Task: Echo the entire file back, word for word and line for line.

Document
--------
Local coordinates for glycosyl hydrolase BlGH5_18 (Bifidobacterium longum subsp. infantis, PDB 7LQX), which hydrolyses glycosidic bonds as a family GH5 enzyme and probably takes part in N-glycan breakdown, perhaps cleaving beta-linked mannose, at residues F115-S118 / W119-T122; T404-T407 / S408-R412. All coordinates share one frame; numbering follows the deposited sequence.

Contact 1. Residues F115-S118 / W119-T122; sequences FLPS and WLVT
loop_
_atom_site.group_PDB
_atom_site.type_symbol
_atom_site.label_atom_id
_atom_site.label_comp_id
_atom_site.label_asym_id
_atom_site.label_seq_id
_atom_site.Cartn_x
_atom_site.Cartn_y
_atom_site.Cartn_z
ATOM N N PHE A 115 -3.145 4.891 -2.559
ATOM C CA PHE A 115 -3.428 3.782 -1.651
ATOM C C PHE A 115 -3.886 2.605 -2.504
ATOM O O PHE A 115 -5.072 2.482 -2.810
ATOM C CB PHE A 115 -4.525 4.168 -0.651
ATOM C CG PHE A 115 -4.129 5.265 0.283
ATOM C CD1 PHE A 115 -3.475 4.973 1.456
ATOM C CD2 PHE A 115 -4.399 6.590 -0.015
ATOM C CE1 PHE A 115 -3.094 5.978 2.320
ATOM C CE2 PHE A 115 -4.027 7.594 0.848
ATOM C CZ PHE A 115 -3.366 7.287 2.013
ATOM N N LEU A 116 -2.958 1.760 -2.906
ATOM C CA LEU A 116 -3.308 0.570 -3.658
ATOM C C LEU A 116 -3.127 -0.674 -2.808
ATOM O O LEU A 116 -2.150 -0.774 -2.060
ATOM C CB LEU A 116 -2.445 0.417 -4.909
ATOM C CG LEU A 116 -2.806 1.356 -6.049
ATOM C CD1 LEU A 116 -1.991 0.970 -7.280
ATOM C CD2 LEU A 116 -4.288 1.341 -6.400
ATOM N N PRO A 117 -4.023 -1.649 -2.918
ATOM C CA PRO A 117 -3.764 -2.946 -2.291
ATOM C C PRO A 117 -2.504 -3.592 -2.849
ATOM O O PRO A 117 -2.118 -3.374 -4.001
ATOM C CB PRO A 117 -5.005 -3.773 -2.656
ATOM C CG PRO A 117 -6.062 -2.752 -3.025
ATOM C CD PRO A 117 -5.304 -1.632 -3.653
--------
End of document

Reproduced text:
Local coordinates for glycosyl hydrolase BlGH5_18 (Bifidobacterium longum subsp. infantis, PDB 7LQX), which hydrolyses glycosidic bonds as a family GH5 enzyme and probably takes part in N-glycan breakdown, perhaps cleaving beta-linked mannose, at residues F115-S118 / W119-T122; T404-T407 / S408-R412. All coordinates share one frame; numbering follows the deposited sequence.

Contact 1. Residues F115-S118 / W119-T122; sequences FLPS and WLVT
loop_
_atom_site.group_PDB
_atom_site.type_symbol
_atom_site.label_atom_id
_atom_site.label_comp_id
_atom_site.label_asym_id
_atom_site.label_seq_id
_atom_site.Cartn_x
_atom_site.Cartn_y
_atom_site.Cartn_z
ATOM N N PHE A 115 -3.145 4.891 -2.559
ATOM C CA PHE A 115 -3.428 3.782 -1.651
ATOM C C PHE A 115 -3.886 2.605 -2.504
ATOM O O PHE A 115 -5.072 2.482 -2.810
ATOM C CB PHE A 115 -4.525 4.168 -0.651
ATOM C CG PHE A 115 -4.129 5.265 0.283
ATOM C CD1 PHE A 115 -3.475 4.973 1.456
ATOM C CD2 PHE A 115 -4.399 6.590 -0.015
ATOM C CE1 PHE A 115 -3.094 5.978 2.320
ATOM C CE2 PHE A 115 -4.027 7.594 0.848
ATOM C CZ PHE A 115 -3.366 7.287 2.013
ATOM N N LEU A 116 -2.958 1.760 -2.906
ATOM C CA LEU A 116 -3.308 0.570 -3.658
ATOM C C LEU A 116 -3.127 -0.674 -2.808
ATOM O O LEU A 116 -2.150 -0.774 -2.060
ATOM C CB LEU A 116 -2.445 0.417 -4.909
ATOM C CG LEU A 116 -2.806 1.356 -6.049
ATOM C CD1 LEU A 116 -1.991 0.970 -7.280
ATOM C CD2 LEU A 116 -4.288 1.341 -6.400
ATOM N N PRO A 117 -4.023 -1.649 -2.918
ATOM C CA PRO A 117 -3.764 -2.946 -2.291
ATOM C C PRO A 117 -2.504 -3.592 -2.849
ATOM O O PRO A 117 -2.118 -3.374 -4.001
ATOM C CB PRO A 117 -5.005 -3.773 -2.656
ATOM C CG PRO A 117 -6.062 -2.752 -3.025
ATOM C CD PRO A 117 -5.304 -1.632 -3.653